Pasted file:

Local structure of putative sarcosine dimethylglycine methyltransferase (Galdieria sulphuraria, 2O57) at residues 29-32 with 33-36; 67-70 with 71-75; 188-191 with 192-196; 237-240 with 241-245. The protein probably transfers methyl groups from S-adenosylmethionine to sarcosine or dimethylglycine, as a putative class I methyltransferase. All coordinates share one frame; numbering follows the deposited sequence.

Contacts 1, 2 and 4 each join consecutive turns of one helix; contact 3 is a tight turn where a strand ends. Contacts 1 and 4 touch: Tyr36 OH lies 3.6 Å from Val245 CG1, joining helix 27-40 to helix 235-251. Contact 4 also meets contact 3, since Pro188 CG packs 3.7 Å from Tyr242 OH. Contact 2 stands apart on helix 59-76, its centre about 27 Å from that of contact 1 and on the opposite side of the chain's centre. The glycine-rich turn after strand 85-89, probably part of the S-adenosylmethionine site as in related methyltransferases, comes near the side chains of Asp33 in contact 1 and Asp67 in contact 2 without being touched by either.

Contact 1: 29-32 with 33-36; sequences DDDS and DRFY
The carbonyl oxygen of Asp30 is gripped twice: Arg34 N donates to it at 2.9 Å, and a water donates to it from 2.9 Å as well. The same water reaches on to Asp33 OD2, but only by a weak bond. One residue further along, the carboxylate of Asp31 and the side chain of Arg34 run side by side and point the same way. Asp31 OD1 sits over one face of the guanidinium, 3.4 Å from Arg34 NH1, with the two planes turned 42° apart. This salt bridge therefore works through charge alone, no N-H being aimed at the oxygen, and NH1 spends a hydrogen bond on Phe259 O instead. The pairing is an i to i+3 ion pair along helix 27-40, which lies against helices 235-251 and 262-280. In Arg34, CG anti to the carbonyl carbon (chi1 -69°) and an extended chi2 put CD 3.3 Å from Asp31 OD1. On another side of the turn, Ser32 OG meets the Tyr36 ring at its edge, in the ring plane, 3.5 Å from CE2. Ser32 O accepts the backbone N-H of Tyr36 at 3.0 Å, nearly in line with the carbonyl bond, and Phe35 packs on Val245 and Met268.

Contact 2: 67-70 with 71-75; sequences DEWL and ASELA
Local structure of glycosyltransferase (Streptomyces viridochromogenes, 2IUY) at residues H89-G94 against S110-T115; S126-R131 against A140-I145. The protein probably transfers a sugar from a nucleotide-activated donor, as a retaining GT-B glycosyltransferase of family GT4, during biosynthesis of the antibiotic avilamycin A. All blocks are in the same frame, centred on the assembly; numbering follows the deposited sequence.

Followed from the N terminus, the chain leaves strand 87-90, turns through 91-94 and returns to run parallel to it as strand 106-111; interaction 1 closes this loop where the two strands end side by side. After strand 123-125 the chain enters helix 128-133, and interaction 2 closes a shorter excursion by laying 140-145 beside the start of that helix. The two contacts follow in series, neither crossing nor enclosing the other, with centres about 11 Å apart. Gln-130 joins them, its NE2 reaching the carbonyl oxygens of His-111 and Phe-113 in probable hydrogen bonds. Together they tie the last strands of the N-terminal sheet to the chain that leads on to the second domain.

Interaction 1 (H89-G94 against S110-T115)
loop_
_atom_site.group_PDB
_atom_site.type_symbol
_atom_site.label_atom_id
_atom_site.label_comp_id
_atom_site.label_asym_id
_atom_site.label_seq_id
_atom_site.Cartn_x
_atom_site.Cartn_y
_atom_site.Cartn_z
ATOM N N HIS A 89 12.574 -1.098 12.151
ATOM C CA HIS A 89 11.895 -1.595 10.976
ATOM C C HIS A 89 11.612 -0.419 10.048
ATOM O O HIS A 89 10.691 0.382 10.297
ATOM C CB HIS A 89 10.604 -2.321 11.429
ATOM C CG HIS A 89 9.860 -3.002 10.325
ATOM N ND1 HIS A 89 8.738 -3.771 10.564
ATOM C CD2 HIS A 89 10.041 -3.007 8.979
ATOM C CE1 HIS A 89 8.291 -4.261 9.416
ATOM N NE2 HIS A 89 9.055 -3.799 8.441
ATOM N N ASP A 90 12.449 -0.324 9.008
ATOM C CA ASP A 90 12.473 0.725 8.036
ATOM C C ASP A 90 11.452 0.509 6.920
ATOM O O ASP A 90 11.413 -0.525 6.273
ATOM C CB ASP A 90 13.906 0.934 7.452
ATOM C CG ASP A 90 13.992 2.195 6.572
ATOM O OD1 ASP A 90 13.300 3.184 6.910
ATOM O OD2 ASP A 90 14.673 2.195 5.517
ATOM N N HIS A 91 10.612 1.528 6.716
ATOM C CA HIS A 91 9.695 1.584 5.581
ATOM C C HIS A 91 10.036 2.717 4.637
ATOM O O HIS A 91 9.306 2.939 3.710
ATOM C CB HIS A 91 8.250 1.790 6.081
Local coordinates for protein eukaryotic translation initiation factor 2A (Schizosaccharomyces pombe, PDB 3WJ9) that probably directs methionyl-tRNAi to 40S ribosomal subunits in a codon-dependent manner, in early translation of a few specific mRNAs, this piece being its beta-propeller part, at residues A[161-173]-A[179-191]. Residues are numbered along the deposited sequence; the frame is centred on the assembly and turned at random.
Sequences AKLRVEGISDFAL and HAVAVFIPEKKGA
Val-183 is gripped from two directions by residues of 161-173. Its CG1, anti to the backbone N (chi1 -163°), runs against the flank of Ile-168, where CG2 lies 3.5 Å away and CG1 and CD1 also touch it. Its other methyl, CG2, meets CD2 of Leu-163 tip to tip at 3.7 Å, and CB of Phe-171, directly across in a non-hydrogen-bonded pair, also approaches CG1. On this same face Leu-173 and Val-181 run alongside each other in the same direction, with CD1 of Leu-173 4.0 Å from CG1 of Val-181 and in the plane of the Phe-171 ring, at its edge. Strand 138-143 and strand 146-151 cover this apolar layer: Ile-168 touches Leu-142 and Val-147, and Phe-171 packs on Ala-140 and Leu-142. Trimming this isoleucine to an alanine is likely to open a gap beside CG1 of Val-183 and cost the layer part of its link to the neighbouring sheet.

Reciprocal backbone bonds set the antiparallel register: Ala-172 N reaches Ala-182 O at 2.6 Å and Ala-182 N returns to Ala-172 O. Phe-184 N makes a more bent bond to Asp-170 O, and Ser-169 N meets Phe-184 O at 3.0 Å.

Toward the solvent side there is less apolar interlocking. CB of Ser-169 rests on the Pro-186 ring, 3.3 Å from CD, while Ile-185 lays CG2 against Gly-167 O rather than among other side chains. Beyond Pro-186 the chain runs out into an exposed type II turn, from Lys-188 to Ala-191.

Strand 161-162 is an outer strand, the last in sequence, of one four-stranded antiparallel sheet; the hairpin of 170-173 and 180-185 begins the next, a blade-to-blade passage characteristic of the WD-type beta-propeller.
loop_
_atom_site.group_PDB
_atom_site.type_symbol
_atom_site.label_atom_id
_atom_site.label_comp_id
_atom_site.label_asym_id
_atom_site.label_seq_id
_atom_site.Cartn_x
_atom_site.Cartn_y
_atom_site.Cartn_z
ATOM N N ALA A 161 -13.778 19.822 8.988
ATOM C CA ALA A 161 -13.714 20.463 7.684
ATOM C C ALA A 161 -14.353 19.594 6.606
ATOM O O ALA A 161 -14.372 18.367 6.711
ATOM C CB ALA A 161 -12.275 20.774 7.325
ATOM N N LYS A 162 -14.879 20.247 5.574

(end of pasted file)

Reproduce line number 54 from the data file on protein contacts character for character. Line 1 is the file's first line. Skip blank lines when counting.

_atom_site.label_seq_id